Today is International Women's Day and so this post will be about women making electronic music. Kind of...
Let me begin with a little story. When I started working at Ableton as a tech support I noticed two things.
- There was only the rare email or call from a woman asking for technical help.
- I turned out to be the first woman giving tech support there (Laura Escude was a product specialist which requires as much knowledge, but is a different job).
Later I learnt only 7% of the Ableton Live users were female. That was in 2010 or 2011. I didn't expect a high percentage, but 7% sorta shocked me. That really got me thinking. Computers have become common household objects, musical gear and software has become much cheaper and easier to operate. So why is it still such a low number of girls and women making electronic music?
So no, I won't write about a trend of more women getting into music. I don't want to focus on the female greats of electronic music or talk about how there are so few women in electronic music in this post. Instead I'd like to propose why the percentage might be so low. It's not based on any statistics or in depth research, but rather personal experiences and endless conversations about the subject with both men and women. In short, my theory is utterly subjective.
For me, music has always been an integral part of my life. Making music or not making music was never the question. Most guys, however, seem to get started with music when they're teenagers. When I meet a guy who plays guitar, I always ask when he started. 'As a teenager?' 'Yes.' 'To appear cool and impress the girls?' Generally, I get a yes as well, if somewhat more reluctant. No woman I talked to got started with music for these reasons though. Why? Because a girl is rather seen as kooky and boys don't find girls making music more rad. There's simply no incentive there. There are also less role models to aspire to. Girls rarely get into music to reach a certain social status.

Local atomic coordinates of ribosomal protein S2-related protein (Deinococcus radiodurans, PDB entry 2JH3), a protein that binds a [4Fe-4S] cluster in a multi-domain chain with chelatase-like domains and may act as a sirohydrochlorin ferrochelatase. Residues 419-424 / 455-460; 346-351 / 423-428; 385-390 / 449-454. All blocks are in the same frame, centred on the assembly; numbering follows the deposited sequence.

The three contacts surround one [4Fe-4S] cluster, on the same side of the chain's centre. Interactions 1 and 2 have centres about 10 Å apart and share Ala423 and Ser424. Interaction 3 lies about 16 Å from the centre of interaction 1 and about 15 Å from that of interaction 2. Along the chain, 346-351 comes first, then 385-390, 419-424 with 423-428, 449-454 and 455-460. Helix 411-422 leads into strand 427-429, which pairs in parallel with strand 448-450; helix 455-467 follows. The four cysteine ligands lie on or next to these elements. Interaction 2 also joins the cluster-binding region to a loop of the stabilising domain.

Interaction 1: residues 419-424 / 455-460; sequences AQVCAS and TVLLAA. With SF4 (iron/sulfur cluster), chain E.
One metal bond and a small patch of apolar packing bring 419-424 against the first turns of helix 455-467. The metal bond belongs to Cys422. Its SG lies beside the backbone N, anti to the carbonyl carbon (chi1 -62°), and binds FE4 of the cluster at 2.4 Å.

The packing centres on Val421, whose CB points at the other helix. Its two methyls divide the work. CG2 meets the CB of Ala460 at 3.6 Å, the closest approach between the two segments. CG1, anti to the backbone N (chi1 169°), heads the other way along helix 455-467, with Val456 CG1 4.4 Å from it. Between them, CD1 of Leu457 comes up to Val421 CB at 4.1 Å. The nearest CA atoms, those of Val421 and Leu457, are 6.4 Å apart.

The percentages are still pretty even when it comes to learning an instrument, but they start diverging dramatically when it comes to music production and the use of technology. There's an interesting theses called 'De-gendering the electronic soundscape: women, power and technology in contemporary music' from 1996 that is still worth the read. In it Brown concludes: